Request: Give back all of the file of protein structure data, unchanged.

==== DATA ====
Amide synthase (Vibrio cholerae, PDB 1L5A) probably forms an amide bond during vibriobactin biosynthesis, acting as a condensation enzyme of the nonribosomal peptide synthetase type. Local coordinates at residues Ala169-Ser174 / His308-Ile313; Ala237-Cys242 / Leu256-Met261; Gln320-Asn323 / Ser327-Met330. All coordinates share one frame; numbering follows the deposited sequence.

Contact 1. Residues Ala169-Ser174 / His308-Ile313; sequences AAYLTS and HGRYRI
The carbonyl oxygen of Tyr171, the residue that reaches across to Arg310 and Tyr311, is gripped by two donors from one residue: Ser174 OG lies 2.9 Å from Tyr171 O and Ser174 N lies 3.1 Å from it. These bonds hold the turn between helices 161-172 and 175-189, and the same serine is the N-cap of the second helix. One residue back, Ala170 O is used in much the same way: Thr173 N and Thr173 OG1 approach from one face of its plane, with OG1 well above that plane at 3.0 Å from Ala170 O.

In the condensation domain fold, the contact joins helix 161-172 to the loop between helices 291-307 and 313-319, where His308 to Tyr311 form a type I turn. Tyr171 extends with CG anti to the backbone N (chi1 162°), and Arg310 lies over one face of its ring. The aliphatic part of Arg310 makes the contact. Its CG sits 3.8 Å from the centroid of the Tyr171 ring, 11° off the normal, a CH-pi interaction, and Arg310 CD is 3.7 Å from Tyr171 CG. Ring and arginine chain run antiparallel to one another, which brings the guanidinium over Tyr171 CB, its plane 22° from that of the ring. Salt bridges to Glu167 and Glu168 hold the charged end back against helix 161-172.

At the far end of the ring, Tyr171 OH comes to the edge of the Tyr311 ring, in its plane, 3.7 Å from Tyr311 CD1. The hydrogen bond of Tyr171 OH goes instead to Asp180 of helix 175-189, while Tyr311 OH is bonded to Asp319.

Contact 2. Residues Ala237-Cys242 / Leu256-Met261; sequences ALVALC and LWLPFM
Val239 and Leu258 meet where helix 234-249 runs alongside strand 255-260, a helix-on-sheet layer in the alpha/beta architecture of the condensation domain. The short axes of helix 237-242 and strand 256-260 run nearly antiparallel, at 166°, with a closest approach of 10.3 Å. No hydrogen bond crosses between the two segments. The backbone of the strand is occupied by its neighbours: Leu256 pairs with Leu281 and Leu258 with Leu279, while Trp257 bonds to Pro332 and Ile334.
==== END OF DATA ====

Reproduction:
Amide synthase (Vibrio cholerae, PDB 1L5A) probably forms an amide bond during vibriobactin biosynthesis, acting as a condensation enzyme of the nonribosomal peptide synthetase type. Local coordinates at residues Ala169-Ser174 / His308-Ile313; Ala237-Cys242 / Leu256-Met261; Gln320-Asn323 / Ser327-Met330. All coordinates share one frame; numbering follows the deposited sequence.

Contact 1. Residues Ala169-Ser174 / His308-Ile313; sequences AAYLTS and HGRYRI
The carbonyl oxygen of Tyr171, the residue that reaches across to Arg310 and Tyr311, is gripped by two donors from one residue: Ser174 OG lies 2.9 Å from Tyr171 O and Ser174 N lies 3.1 Å from it. These bonds hold the turn between helices 161-172 and 175-189, and the same serine is the N-cap of the second helix. One residue back, Ala170 O is used in much the same way: Thr173 N and Thr173 OG1 approach from one face of its plane, with OG1 well above that plane at 3.0 Å from Ala170 O.

In the condensation domain fold, the contact joins helix 161-172 to the loop between helices 291-307 and 313-319, where His308 to Tyr311 form a type I turn. Tyr171 extends with CG anti to the backbone N (chi1 162°), and Arg310 lies over one face of its ring. The aliphatic part of Arg310 makes the contact. Its CG sits 3.8 Å from the centroid of the Tyr171 ring, 11° off the normal, a CH-pi interaction, and Arg310 CD is 3.7 Å from Tyr171 CG. Ring and arginine chain run antiparallel to one another, which brings the guanidinium over Tyr171 CB, its plane 22° from that of the ring. Salt bridges to Glu167 and Glu168 hold the charged end back against helix 161-172.

At the far end of the ring, Tyr171 OH comes to the edge of the Tyr311 ring, in its plane, 3.7 Å from Tyr311 CD1. The hydrogen bond of Tyr171 OH goes instead to Asp180 of helix 175-189, while Tyr311 OH is bonded to Asp319.

Contact 2. Residues Ala237-Cys242 / Leu256-Met261; sequences ALVALC and LWLPFM
Val239 and Leu258 meet where helix 234-249 runs alongside strand 255-260, a helix-on-sheet layer in the alpha/beta architecture of the condensation domain. The short axes of helix 237-242 and strand 256-260 run nearly antiparallel, at 166°, with a closest approach of 10.3 Å. No hydrogen bond crosses between the two segments. The backbone of the strand is occupied by its neighbours: Leu256 pairs with Leu281 and Leu258 with Leu279, while Trp257 bonds to Pro332 and Ile334.